The critical value can be found in the statistical table of the Chi-square distribution and depends on the significance level, denoted \(\alpha\), and the degrees of freedom, denoted \(df\). The significance level is usually set equal to 5%. The degrees of freedom for a Chi-square test of independence is found as follow:

\[df = (\text{number of rows} - 1) \cdot (\text{number of columns} - 1)\]

In our example, the degrees of freedom is thus \(df = (2 - 1) \cdot (2 - 1) = 1\) since there are two rows and two columns in the contingency table (totals do not count as a row or column).

We now have all the necessary information to find the critical value in the Chi-square table (\(\alpha = 0.05\) and \(df = 1\)). To find the critical value we need to look at the row \(df = 1\) and the column \(\chi^2_{0.050}\) (since \(\alpha = 0.05\)) in the picture below. The critical value is \(3.84146\).^{1}

## Conclusion and interpretation

Now that we have the test statistic and the critical value, we can compare them to check whether the null hypothesis of independence of the variables is rejected or not. In our example,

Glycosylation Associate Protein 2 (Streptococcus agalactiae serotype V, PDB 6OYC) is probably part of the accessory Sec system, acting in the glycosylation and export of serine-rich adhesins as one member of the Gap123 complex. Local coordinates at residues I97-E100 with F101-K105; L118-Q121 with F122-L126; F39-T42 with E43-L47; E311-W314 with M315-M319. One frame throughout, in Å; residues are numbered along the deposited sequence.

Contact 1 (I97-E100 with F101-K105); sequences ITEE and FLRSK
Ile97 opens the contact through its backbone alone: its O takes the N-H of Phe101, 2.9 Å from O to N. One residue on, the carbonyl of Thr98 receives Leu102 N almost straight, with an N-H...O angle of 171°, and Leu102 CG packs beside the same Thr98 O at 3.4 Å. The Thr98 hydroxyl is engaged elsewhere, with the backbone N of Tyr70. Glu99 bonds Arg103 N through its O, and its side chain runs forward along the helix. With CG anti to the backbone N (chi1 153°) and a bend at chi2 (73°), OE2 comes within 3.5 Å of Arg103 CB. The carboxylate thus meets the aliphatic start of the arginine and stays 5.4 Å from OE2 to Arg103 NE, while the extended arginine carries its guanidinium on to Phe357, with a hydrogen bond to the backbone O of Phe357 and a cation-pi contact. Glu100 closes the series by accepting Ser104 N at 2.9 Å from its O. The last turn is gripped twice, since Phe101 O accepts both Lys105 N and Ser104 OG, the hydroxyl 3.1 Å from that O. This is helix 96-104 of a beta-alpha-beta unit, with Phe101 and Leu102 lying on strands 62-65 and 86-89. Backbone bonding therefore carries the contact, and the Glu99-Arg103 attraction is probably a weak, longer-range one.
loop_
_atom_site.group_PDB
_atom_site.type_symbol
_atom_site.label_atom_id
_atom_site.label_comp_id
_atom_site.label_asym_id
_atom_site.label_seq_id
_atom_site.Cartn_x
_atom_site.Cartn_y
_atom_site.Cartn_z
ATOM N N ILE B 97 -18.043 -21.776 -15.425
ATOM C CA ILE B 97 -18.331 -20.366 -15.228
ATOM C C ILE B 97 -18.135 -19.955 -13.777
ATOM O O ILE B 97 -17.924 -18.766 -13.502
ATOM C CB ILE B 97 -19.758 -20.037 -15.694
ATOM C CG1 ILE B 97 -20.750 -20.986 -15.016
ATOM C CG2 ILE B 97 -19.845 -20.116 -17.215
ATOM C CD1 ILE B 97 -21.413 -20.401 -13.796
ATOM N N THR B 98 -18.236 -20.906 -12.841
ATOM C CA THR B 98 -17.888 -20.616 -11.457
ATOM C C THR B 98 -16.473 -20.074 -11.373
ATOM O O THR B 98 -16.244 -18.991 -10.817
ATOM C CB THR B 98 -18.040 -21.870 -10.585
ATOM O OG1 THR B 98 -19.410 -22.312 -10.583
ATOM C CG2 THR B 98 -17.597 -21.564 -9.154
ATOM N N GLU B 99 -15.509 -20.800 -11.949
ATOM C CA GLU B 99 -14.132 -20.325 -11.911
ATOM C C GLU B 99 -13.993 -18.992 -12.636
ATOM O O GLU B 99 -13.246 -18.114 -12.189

\[\text{test statistic} = 15.56 > \text{critical value} = 3.84146\]

Like for any statistical test, when the test statistic is larger than the critical value, we can reject the null hypothesis at the specified significance level.

In our case, we can therefore reject the null hypothesis of independence between the two categorical variables at the 5% significance level.

\(\Rightarrow\) This means that there is a significant relationship between the smoking habit and being an athlete or not. Knowing the value of one variable helps to predict the value of the other variable.

Thanks for reading. I hope the article helped you to perform the Chi-square test of independence by hand and interpret its results. If you would like to learn how to do this test in R, read the article “Chi-square test of independence in R”.

As always, if you have a question or a suggestion related to the topic covered in this article, please add it as a comment so other readers can benefit from the discussion.